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Mannitol-Guided delivery of ciprofloxacin in artificial cystic fibrosis mucus model

Authors

  • Yan Yang,

    1. College of Pharmacy, Purdue University, 575 Stadium Mall Drive, West Lafayette, Indiana 47907; telephone: +1-765-496-9608; fax: +1-765-494-6545
    2. Research Center for Drug Metabolism, College of Life Science, Jilin University, Changchun, PR China
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  • Michael D. Tsifansky,

    1. Department of Pediatrics, Divisions of Pediatric Critical Care Medicine and Pediatric Pulmonology, Advocate Lutheran General Children's Hospital, Park Ridge, Illinois
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  • Sooyoung Shin,

    1. College of Pharmacy, Purdue University, 575 Stadium Mall Drive, West Lafayette, Indiana 47907; telephone: +1-765-496-9608; fax: +1-765-494-6545
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  • Qingnuo Lin,

    1. College of Pharmacy, Purdue University, 575 Stadium Mall Drive, West Lafayette, Indiana 47907; telephone: +1-765-496-9608; fax: +1-765-494-6545
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  • Yoon Yeo

    Corresponding author
    1. College of Pharmacy, Purdue University, 575 Stadium Mall Drive, West Lafayette, Indiana 47907; telephone: +1-765-496-9608; fax: +1-765-494-6545
    2. Weldon School of Biomedical Engineering, Purdue University, West Lafayette, Indiana
    • College of Pharmacy, Purdue University, 575 Stadium Mall Drive, West Lafayette, Indiana 47907; telephone: +1-765-496-9608; fax: +1-765-494-6545.
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Abstract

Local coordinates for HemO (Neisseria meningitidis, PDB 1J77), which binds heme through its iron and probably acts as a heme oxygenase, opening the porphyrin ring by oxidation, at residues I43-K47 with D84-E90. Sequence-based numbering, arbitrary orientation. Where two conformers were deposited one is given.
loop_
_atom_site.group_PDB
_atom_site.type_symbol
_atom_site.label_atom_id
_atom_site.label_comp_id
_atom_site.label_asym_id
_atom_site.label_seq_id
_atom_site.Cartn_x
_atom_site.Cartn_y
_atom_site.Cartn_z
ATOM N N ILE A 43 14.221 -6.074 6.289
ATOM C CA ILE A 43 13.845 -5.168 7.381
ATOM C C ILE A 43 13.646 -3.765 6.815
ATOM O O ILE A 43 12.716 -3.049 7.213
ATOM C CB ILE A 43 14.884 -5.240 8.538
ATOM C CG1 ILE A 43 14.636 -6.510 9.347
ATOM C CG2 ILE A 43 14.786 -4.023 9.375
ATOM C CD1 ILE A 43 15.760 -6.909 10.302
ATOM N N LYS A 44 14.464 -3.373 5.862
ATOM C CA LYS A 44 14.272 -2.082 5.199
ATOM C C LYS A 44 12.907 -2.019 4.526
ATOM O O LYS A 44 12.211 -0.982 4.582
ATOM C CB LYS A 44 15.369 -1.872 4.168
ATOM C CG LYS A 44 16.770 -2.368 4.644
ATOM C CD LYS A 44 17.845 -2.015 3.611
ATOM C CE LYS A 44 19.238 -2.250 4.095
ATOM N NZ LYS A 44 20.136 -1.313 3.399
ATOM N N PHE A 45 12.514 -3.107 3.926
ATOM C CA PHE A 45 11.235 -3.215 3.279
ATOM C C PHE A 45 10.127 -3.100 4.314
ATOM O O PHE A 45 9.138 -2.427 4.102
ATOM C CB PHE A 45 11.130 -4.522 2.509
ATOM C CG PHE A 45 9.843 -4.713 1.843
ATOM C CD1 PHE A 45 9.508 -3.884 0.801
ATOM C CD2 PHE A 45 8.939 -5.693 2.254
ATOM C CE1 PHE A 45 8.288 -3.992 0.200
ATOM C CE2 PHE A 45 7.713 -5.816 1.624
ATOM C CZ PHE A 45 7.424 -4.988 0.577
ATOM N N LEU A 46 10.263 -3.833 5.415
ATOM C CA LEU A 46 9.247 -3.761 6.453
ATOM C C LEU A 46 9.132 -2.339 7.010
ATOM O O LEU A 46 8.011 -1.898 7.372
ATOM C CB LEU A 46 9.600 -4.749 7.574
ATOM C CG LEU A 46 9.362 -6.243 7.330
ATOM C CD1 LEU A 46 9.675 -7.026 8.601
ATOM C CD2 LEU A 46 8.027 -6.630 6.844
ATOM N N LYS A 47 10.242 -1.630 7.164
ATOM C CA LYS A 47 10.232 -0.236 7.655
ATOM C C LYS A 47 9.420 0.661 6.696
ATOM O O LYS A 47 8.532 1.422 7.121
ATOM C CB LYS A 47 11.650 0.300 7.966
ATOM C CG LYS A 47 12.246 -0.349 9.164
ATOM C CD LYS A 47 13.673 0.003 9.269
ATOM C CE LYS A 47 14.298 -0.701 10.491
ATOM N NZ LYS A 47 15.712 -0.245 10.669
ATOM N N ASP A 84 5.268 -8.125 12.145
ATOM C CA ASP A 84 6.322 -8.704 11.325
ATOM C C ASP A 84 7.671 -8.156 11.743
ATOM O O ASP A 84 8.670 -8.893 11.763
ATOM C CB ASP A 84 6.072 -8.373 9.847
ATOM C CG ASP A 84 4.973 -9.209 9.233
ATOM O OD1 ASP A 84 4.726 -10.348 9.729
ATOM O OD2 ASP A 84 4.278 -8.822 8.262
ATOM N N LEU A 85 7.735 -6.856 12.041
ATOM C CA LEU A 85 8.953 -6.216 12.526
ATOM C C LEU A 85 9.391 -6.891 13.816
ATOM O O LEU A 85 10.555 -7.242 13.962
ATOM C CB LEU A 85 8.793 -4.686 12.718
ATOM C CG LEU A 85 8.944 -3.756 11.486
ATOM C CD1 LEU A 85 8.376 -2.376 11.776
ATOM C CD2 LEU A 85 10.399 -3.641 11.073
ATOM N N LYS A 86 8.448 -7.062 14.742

Abnormal airway mucus presents a significant challenge for inhalational drug delivery. Recognizing the thick and tenacious airway mucus seen in the cystic fibrosis (CF) patients as a critical barrier to effective drug delivery, both into the mucus layer itself as well as across that layer to the underlying airway epithelium, we hypothesize that mannitol or NaCl can form inhalable drug carriers, improve drug penetration into the mucus, and ultimately enhance the drug's therapeutic effect. The objective of this study is to test whether mannitol and NaCl particles, as inhalable drug carriers, improve drug delivery into and enhance a drug's activity within a mucus-like material. Microparticles containing Ciprofloxacin (Cipro), an active ingredient, and either mannitol or NaCl were produced by spray-drying. Cipro encapsulated in mannitol particles (Cipro–mannitol) was significantly more effective at killing Pseudomonas aeruginosa (P. aeruginosa) grown in artificial mucus (AM) than Cipro encapsulated in either NaCl particles (Cipro–NaCl) or in hydrophobic particles consisting of dipalmitoylphosphatidylcholine (DPPC), albumin, and lactose (Cipro–DAL). The relatively high antibacterial effectiveness of Cipro–mannitol was not due to the effect of mannitol on bacteria or on Cipro. Rather, the unique performance of the mannitol-based particles in AM is attributable to its ability to increase local water content in the AM and enhance drug penetration into it. Mannitol is a promising excipient for inhalable microparticles that facilitate the drug delivery into the CF mucus. Biotechnol. Bioeng. 2011; 108:1441–1449. © 2010 Wiley Periodicals, Inc.

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